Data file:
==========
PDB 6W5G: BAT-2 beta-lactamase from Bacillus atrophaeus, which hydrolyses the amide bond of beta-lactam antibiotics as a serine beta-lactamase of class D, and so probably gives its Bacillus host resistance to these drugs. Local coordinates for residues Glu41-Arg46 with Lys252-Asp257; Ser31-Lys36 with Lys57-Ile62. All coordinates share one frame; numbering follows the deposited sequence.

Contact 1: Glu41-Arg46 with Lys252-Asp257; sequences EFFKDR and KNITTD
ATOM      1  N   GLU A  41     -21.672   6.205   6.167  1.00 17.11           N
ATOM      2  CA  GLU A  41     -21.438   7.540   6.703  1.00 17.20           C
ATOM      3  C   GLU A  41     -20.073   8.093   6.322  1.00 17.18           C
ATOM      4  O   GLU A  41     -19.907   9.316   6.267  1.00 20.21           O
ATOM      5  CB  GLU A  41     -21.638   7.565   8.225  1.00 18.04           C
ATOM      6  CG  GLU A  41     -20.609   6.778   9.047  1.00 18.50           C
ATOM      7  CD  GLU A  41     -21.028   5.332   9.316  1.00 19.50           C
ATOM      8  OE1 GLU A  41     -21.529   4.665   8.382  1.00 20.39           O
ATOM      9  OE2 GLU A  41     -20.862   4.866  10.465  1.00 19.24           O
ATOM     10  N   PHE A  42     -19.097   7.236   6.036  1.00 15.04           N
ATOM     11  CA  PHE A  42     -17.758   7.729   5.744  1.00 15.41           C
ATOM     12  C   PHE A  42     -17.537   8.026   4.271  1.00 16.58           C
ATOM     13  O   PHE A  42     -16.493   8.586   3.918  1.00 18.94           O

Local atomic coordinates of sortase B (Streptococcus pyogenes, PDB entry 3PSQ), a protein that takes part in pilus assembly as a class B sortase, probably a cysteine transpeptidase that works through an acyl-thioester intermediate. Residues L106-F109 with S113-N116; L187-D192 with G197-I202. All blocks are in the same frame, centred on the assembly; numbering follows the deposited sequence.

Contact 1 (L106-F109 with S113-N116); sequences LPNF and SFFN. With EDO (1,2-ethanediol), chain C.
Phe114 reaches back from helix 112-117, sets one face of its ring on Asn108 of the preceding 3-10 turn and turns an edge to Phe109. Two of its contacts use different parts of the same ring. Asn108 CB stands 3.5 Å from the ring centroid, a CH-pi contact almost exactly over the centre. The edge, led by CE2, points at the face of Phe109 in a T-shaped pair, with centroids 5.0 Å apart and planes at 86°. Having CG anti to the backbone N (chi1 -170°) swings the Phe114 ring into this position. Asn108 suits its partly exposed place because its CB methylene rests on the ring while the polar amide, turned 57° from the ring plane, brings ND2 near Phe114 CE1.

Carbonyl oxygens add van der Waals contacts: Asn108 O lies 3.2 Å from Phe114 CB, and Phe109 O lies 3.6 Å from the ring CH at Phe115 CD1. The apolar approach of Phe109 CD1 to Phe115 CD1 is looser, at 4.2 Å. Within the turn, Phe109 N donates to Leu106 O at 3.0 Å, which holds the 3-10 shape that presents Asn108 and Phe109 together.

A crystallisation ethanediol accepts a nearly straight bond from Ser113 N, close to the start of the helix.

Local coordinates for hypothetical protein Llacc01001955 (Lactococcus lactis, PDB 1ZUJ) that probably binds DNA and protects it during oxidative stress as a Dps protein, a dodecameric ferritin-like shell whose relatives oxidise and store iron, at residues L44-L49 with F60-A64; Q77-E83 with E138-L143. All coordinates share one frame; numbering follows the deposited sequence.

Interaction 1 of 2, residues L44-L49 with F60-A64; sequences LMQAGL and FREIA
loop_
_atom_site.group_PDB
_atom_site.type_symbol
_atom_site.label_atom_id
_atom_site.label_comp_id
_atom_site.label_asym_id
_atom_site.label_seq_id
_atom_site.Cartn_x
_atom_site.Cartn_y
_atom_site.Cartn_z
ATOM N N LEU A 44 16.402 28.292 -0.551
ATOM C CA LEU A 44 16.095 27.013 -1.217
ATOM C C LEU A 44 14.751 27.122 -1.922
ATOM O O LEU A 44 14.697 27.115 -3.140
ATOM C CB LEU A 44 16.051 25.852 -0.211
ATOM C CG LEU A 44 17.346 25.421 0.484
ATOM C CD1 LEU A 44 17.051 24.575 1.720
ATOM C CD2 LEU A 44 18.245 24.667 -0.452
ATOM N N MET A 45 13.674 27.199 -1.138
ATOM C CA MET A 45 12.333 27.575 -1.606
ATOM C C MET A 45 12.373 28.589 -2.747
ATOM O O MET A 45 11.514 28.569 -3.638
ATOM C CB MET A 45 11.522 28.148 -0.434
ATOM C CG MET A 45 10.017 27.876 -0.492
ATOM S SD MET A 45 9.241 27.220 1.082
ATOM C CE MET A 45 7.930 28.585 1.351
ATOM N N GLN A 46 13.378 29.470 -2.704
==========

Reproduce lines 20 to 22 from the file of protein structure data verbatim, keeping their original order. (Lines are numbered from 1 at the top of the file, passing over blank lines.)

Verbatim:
A crystallisation ethanediol accepts a nearly straight bond from Ser113 N, close to the start of the helix.

Local coordinates for hypothetical protein Llacc01001955 (Lactococcus lactis, PDB 1ZUJ) that probably binds DNA and protects it during oxidative stress as a Dps protein, a dodecameric ferritin-like shell whose relatives oxidise and store iron, at residues L44-L49 with F60-A64; Q77-E83 with E138-L143. All coordinates share one frame; numbering follows the deposited sequence.

Interaction 1 of 2, residues L44-L49 with F60-A64; sequences LMQAGL and FREIA